IFS is now evidence-based and has become a widely-used form of psychotherapy, particularly with trauma. It provides a non-pathologizing, optimistic, and empowering perspective and a practical and effective set of techniques for working with individuals, couples, families, and more recently, corporations and classrooms.
In 2013, Schwartz left the Chicago area and now lives in Brookline, MA where he is on the faculty of the Department of Psychiatry at Harvard Medical School.
Financial: Dr. Richard Schwartz is the Founder and President of the IFS Institute. He maintains a private practice and has a employment relationship with Harvard Medical School. He receives royalties as a published author. Dr. Schwartz receives a speaking honorarium, recording, and book royalties from Psychotherapy Networker and PESI, Inc. He has no relevant financial relationships with ineligible organizations.
Non-financial: Dr. Richard Schwartz is a fellow of Meadows Behavioral Healthcare and is a member of the American Family Therapy Academy and the American Association for Marital and Family Therapy. He is a contributing editor for Family Therapy Networker. Dr. Schwartz serves on the editorial boards for the Journal of Feminist Family Therapy, the Contemporary Family Therapy, the Journal of Family Psychotherapy, and the Family Therapy Collections.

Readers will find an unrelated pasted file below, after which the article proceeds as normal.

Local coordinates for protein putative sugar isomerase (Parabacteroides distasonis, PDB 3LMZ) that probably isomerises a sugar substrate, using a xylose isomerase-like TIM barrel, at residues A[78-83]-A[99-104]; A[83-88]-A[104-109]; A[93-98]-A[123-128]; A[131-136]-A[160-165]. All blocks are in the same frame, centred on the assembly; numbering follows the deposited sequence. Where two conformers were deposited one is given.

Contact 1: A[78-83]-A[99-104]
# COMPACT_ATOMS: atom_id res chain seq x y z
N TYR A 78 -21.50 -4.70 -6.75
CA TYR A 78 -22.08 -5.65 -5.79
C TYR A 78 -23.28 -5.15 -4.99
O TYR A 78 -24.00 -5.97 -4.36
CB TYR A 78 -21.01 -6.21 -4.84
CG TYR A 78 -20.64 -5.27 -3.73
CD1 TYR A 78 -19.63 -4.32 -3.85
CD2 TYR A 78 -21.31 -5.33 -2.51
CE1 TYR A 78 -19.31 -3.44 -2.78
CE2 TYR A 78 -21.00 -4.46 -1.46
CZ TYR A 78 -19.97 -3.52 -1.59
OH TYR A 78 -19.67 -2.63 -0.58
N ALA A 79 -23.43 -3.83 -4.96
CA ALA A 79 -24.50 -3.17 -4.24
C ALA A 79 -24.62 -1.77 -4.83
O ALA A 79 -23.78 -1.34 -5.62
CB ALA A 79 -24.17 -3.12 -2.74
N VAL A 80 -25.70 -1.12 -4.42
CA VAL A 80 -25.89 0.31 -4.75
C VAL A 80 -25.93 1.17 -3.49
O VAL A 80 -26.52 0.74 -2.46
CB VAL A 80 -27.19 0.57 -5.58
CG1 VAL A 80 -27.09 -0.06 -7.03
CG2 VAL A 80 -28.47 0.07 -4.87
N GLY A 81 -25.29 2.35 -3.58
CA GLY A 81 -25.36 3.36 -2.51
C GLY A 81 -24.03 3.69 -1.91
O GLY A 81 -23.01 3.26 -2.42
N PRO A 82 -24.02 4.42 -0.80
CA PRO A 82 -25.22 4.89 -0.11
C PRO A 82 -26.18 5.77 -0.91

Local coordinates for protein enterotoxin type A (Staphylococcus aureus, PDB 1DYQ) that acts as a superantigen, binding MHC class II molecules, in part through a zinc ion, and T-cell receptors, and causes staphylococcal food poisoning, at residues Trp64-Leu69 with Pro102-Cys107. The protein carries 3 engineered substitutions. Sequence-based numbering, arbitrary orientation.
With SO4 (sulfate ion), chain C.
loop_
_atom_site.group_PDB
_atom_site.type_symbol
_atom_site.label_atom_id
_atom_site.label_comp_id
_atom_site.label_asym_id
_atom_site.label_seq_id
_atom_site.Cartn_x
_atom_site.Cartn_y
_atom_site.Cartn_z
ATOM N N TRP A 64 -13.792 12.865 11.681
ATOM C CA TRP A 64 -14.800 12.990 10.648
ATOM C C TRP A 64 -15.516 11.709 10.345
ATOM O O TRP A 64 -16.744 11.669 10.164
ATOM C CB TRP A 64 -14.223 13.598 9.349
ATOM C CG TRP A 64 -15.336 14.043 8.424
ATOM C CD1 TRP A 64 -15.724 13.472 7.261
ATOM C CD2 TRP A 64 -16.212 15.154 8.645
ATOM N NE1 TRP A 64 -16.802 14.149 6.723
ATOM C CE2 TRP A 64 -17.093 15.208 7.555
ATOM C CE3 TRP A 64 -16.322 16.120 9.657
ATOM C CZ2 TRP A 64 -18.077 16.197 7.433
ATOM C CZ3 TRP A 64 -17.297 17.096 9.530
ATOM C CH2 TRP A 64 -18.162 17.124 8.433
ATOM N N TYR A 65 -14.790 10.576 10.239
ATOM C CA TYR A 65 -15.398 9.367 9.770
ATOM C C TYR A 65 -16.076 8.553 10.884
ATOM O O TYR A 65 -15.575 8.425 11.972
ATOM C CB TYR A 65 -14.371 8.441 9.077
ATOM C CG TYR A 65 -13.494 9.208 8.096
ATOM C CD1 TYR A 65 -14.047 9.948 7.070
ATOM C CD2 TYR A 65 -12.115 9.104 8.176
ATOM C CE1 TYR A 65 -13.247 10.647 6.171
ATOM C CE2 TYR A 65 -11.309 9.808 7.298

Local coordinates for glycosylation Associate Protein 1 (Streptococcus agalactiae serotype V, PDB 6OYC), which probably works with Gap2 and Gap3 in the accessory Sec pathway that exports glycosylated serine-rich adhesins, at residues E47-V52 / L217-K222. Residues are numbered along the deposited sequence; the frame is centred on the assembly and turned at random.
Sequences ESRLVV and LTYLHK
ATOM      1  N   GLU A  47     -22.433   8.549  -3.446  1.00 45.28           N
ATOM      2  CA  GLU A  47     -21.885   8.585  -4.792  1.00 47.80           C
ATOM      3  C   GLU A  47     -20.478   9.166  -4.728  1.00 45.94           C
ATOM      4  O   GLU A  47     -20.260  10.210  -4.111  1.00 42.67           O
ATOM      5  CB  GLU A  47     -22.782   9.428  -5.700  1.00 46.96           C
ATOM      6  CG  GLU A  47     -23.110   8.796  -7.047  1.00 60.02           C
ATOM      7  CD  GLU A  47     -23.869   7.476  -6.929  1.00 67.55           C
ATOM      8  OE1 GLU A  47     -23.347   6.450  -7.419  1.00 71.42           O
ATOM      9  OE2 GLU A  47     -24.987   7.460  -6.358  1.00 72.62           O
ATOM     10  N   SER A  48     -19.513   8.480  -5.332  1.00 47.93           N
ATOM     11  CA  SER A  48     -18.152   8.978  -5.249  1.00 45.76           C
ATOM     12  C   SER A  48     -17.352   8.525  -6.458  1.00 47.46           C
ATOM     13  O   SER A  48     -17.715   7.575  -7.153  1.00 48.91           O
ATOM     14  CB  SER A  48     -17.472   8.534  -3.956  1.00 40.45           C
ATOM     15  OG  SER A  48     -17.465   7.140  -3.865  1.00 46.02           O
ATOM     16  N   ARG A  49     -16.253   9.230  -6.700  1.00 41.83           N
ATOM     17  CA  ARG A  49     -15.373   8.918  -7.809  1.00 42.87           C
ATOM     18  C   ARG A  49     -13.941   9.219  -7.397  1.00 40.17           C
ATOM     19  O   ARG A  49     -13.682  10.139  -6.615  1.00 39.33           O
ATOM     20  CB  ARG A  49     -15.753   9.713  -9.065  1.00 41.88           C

James W. Hopper, PhD, Independent consultant and Instructor in Psychology, Cambridge Health Alliance & Harvard Medical School. Co-editor, Mindfulness-Oriented Interventions for Trauma: Integrating Contemplative Practices. The MDMA Team, Trauma Research Foundation.
Financial: James Hopper maintains a private practice and has employment relationships with Harvard University and Cambridge Health Alliance. He is a sub-investigator and therapist with MAPS/MPBC and The Trauma Research Foundation. James Hopper receives royalties as a published author. He receives a speaking honorarium and recording royalties from PESI, Inc. He has no relevant financial relationships with ineligible organizations.
Non-financial: James Hopper serves on the advisory board for Callisto. He is a member of the International Society for Traumatic Stress Studies and the APA Division 56. James Hopper is an Ad hoc reviewer for several peer review journals, for a complete list contact PESI, Inc.